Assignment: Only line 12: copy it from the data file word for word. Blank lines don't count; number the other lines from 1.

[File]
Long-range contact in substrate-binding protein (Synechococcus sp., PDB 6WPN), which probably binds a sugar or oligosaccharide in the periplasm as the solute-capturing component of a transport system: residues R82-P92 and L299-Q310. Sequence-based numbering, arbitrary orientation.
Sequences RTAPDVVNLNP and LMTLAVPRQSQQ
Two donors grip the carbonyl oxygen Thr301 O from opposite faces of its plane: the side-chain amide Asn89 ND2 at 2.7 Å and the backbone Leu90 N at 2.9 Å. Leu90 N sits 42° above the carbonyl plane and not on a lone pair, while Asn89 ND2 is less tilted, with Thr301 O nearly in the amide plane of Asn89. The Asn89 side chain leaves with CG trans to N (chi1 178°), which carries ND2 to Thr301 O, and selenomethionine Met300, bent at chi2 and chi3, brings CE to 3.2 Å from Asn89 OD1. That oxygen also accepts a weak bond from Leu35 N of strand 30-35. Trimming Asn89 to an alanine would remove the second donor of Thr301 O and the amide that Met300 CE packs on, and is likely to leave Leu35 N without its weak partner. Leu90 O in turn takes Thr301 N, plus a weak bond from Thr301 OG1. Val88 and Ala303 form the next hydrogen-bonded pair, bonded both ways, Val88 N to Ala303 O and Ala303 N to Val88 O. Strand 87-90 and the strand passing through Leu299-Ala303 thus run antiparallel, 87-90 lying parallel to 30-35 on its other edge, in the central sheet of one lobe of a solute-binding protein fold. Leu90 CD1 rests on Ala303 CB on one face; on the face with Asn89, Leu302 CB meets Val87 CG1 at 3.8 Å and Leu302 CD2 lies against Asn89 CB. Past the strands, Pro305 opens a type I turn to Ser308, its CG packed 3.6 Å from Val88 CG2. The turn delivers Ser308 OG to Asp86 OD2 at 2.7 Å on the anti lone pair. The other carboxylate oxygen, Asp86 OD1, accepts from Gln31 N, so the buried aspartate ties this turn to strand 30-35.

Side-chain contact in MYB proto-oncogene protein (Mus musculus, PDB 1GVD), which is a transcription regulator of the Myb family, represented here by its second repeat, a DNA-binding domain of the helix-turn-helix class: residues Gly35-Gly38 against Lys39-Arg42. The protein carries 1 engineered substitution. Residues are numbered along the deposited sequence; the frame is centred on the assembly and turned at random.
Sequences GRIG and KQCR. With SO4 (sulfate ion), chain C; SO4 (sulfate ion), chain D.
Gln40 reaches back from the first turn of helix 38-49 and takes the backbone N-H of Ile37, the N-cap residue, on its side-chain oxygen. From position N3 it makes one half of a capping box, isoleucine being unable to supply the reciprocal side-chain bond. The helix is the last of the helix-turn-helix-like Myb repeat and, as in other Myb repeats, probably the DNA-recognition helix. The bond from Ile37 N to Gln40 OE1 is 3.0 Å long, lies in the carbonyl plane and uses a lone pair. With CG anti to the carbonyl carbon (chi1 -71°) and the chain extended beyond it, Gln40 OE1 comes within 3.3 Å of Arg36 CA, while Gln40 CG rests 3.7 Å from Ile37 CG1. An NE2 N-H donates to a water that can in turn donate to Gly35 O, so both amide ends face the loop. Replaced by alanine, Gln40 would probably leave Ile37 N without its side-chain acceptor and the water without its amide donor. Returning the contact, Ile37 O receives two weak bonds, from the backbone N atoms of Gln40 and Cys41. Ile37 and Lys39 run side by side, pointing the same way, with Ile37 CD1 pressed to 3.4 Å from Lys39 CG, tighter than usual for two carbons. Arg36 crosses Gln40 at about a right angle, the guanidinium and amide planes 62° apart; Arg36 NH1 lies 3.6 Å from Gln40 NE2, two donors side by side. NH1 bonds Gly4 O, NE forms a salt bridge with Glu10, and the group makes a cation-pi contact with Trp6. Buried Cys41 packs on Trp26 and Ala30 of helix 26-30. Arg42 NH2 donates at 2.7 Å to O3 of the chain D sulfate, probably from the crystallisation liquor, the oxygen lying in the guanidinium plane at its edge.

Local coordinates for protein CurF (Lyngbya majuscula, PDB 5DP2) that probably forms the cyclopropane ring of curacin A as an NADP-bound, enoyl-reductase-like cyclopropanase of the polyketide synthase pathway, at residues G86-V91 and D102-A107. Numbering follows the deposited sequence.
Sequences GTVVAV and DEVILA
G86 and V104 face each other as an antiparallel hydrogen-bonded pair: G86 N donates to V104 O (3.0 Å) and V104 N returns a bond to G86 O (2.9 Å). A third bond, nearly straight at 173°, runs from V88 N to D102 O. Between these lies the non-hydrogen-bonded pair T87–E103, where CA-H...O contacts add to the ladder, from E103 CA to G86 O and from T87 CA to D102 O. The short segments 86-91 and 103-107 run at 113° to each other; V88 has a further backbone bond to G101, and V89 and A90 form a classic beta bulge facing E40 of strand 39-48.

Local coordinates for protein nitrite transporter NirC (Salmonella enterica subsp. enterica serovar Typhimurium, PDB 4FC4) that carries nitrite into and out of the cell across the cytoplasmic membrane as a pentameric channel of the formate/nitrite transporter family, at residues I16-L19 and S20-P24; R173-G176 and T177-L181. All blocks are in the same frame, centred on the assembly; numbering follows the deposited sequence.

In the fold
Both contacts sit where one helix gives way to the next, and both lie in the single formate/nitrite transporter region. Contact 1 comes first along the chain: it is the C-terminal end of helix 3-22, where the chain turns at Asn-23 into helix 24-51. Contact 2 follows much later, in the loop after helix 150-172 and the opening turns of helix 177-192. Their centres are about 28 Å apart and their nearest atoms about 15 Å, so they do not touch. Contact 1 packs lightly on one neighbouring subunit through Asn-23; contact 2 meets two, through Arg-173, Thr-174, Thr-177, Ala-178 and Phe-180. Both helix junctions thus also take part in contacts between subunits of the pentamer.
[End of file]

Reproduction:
Both contacts sit where one helix gives way to the next, and both lie in the single formate/nitrite transporter region. Contact 1 comes first along the chain: it is the C-terminal end of helix 3-22, where the chain turns at Asn-23 into helix 24-51. Contact 2 follows much later, in the loop after helix 150-172 and the opening turns of helix 177-192. Their centres are about 28 Å apart and their nearest atoms about 15 Å, so they do not touch. Contact 1 packs lightly on one neighbouring subunit through Asn-23; contact 2 meets two, through Arg-173, Thr-174, Thr-177, Ala-178 and Phe-180. Both helix junctions thus also take part in contacts between subunits of the pentamer.